A long time ago… In a galaxy far, far away… I was an embedded hard- and software developer. I architected and programmed microcontroller-based PCBs using a mix of assembly and C. I used to call that “C–” as it all was so tiny and efficient. Very close to the hardware, extremely low-level. No operating system present and not a byte wasted on anything: Lots of microcontrollers at the time had only 2, 4 or 8KBytes of program memory! Ahhh the good ‘ole times where just the wrong #include could cause an “out of program space” error.
Optimizing applications for energy consumption?!?
We actually used to laugh at this development called “Real Time Java”. First of all the Java programming language was like a game of cricket; very few people really understood it plus there was nothing Real Time about it. Well, this depends on your definition of Real Time of course… I also used to work on drivers for systems measuring and managing water levels of the many waterbodies in the Netherlands where ONE HOUR was considered Real Time ;).
The biggest issue however was the much larger consumption of CPU cycles to get the job done, and a stellar amount of required dynamically allocated memory (which was scary in the world of embedded to begin with). Microcontrollers went from 2KBytes of physical memory to 64KB or even 256KB of memory, crazy!
I pretty much left the professional world of software development when they added the “++” to the “C”. Today I still program in both “C” and Python for fun (Arduino and Raspberry Pi anyone?)
In today’s world it seems no one is scared of nor cares for the resource increments mentioned above. Today you can plug multiple TBs of memory into a single server. But think about this:
If an app written in Java “eats” 16GB, it would just eat around 3GB when written in “C”.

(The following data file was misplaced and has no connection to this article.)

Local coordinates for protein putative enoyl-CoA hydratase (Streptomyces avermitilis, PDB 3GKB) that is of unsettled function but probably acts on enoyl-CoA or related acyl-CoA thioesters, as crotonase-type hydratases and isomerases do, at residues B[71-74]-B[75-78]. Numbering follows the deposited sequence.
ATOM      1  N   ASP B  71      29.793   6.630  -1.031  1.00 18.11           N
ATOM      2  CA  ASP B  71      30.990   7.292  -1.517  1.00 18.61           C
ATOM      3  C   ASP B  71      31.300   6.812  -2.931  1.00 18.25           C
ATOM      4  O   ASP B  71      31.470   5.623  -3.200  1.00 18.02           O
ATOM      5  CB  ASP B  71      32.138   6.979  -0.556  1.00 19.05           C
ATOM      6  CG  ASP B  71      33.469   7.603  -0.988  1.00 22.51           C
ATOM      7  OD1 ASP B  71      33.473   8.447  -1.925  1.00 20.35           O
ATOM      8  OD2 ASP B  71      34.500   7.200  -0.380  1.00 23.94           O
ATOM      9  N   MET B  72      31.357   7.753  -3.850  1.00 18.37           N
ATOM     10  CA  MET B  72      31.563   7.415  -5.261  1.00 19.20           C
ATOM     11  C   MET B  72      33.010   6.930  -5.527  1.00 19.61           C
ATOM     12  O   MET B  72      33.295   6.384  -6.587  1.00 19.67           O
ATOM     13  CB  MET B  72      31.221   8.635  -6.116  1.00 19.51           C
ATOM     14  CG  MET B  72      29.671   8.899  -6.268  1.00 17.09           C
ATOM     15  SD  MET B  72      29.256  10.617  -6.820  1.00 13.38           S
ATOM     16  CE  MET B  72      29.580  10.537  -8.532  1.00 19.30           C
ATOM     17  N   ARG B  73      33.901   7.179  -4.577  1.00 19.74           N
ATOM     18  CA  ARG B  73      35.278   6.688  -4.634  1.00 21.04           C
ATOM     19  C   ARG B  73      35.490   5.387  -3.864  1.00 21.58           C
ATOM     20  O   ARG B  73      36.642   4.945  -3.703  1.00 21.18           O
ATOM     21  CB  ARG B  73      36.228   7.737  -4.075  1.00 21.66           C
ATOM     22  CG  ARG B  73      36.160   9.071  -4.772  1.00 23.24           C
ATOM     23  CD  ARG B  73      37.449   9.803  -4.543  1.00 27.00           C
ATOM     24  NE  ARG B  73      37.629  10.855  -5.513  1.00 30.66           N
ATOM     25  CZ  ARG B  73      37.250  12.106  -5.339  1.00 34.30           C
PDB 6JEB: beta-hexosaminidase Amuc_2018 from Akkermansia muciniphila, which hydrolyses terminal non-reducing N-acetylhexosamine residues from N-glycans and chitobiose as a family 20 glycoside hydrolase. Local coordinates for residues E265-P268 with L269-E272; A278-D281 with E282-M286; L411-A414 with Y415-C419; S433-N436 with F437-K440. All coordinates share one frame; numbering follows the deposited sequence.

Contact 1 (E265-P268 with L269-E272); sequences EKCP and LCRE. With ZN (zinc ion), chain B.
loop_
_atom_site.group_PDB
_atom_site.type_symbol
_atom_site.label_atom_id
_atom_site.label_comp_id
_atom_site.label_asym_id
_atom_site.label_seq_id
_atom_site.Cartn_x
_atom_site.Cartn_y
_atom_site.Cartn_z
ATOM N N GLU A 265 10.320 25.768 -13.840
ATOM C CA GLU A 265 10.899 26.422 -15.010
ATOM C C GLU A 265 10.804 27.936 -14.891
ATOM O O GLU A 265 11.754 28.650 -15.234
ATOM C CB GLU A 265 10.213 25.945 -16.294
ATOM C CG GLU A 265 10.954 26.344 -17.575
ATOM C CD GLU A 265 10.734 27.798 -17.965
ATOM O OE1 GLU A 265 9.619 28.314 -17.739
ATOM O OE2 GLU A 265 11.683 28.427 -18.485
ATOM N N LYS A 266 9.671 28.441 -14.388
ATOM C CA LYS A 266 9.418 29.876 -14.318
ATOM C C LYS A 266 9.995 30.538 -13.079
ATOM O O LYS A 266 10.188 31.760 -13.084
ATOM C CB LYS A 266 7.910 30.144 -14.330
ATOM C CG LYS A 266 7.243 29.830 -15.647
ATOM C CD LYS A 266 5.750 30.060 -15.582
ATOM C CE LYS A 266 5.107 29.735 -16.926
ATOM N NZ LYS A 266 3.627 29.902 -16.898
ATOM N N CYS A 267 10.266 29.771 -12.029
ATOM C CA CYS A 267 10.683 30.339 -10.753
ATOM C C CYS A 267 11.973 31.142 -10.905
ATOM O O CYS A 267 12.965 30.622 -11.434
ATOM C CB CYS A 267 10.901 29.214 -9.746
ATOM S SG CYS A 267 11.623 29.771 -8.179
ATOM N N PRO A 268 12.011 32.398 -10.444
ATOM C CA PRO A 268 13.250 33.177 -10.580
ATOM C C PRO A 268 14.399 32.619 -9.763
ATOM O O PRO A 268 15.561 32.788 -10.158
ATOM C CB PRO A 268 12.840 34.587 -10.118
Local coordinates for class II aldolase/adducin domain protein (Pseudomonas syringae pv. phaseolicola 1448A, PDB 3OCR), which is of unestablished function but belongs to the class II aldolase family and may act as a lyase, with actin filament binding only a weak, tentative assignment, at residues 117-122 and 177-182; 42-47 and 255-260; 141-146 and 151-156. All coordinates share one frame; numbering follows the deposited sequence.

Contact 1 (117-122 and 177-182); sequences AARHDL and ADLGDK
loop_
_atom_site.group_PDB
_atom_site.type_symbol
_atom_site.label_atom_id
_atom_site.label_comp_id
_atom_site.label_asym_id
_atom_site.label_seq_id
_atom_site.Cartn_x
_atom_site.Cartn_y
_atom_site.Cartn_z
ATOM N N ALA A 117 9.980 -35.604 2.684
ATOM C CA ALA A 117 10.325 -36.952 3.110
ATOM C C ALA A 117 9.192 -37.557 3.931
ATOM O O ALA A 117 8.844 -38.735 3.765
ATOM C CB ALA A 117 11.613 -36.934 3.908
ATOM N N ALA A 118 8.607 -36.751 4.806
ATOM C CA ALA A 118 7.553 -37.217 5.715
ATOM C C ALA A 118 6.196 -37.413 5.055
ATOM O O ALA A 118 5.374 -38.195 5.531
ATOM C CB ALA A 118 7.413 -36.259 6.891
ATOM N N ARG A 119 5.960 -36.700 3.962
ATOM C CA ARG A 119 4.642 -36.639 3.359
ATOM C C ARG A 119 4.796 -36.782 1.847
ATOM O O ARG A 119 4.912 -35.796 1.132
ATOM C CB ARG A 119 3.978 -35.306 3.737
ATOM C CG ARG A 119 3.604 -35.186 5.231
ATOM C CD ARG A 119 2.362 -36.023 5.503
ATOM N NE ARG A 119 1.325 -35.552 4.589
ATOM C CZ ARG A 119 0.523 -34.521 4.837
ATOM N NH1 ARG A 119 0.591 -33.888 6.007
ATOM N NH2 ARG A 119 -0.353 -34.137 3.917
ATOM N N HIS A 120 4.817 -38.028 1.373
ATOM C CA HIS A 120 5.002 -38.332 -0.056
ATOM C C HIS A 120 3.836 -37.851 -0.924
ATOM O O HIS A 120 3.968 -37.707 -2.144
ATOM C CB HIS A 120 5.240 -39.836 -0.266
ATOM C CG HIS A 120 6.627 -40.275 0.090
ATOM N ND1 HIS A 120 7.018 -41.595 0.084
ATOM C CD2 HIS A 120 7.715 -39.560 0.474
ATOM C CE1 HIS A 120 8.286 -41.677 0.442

If an app written in Python “eats” 70K CPU cycles to complete, it would just eat around 1K CPU cycles when written in “C”.
These are SHOCKING numbers!!! I found a really comprehensive writeup where many programming languages were measured on “how green” they really are. You can find the report in PDF form here: Energy Efficiency across Programming Languages. Table 4 of the PDF has this very interesting data:
Looking at the table above there are some very interesting things to note. Fun stuff like:
- “C” is around 75x more CPU efficient compared to Python;
- “C” is around 5x less memory intensive compared to Java;
- Wow. Just HOW much memory does Jruby need??
For people thinking that running containers is the “greenest thing ever”… Think again! Yes, it helps, but by changing programming languages you might save up to 80x CPU cycles and up to 20x memory footprint. If you put that in physical server number reduction… That is more than energy efficient servers AND the use of container platforms combined: You could easily get the job done with only half of your server farm, maybe even a third or a quarter!
“Being Green” in IT: Not just infra, but ALL layers should help!
I believe the above (and part one of this blog post) shows that “being green” in the world of IT requires thought on all layers:
- Use energy efficient infrastructure whenever possible (#IWork4Dell);
- By selecting storage platforms that handle compression and dedupe better you can save on infrastructure footprint;
- A hypervisor can enable the squeezing of more workloads onto physical servers, even for k8s based loads;
- Containers can strip significant Operating System overhead from workloads compared to running everything in VMs;
- By selecting a more efficient programming language for your apps you can save significantly on memory and CPU consumption.
So here I am, been a fan of the “C” programming language for around 30 years (yes, I am THAT old 😉 ), and it is still one of the most efficient languages to use today! Yay! And on the other side of the spectrum: We all know you can build virtually ANYTHING in Python in one single evening whenever you have the wealth of Python libraries, Google and chatGPT on standby :). Something for everyone I guess.